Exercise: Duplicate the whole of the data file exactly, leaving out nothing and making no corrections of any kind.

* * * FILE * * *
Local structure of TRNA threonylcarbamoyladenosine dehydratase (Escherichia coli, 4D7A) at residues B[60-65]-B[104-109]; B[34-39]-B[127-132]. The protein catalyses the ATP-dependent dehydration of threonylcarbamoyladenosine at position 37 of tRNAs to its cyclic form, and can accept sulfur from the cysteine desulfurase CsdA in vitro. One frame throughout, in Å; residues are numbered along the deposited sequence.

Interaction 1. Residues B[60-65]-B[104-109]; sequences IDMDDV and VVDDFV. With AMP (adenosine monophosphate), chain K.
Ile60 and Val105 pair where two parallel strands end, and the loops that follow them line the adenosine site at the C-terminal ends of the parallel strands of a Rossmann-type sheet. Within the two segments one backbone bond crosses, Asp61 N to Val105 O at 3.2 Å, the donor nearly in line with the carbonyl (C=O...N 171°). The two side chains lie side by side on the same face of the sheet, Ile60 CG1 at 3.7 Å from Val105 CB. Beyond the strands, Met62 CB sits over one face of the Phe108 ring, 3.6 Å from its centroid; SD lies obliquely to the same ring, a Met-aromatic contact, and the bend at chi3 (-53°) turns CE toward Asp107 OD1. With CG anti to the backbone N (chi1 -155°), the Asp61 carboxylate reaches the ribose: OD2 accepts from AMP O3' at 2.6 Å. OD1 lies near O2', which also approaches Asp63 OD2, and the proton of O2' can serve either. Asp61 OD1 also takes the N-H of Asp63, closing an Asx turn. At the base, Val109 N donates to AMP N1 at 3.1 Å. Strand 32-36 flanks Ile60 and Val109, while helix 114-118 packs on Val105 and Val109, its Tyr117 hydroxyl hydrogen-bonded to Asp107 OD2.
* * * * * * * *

Local structure of TRNA threonylcarbamoyladenosine dehydratase (Escherichia coli, 4D7A) at residues B[60-65]-B[104-109]; B[34-39]-B[127-132]. The protein catalyses the ATP-dependent dehydration of threonylcarbamoyladenosine at position 37 of tRNAs to its cyclic form, and can accept sulfur from the cysteine desulfurase CsdA in vitro. One frame throughout, in Å; residues are numbered along the deposited sequence.

Interaction 1. Residues B[60-65]-B[104-109]; sequences IDMDDV and VVDDFV. With AMP (adenosine monophosphate), chain K.
Ile60 and Val105 pair where two parallel strands end, and the loops that follow them line the adenosine site at the C-terminal ends of the parallel strands of a Rossmann-type sheet. Within the two segments one backbone bond crosses, Asp61 N to Val105 O at 3.2 Å, the donor nearly in line with the carbonyl (C=O...N 171°). The two side chains lie side by side on the same face of the sheet, Ile60 CG1 at 3.7 Å from Val105 CB. Beyond the strands, Met62 CB sits over one face of the Phe108 ring, 3.6 Å from its centroid; SD lies obliquely to the same ring, a Met-aromatic contact, and the bend at chi3 (-53°) turns CE toward Asp107 OD1. With CG anti to the backbone N (chi1 -155°), the Asp61 carboxylate reaches the ribose: OD2 accepts from AMP O3' at 2.6 Å. OD1 lies near O2', which also approaches Asp63 OD2, and the proton of O2' can serve either. Asp61 OD1 also takes the N-H of Asp63, closing an Asx turn. At the base, Val109 N donates to AMP N1 at 3.1 Å. Strand 32-36 flanks Ile60 and Val109, while helix 114-118 packs on Val105 and Val109, its Tyr117 hydroxyl hydrogen-bonded to Asp107 OD2.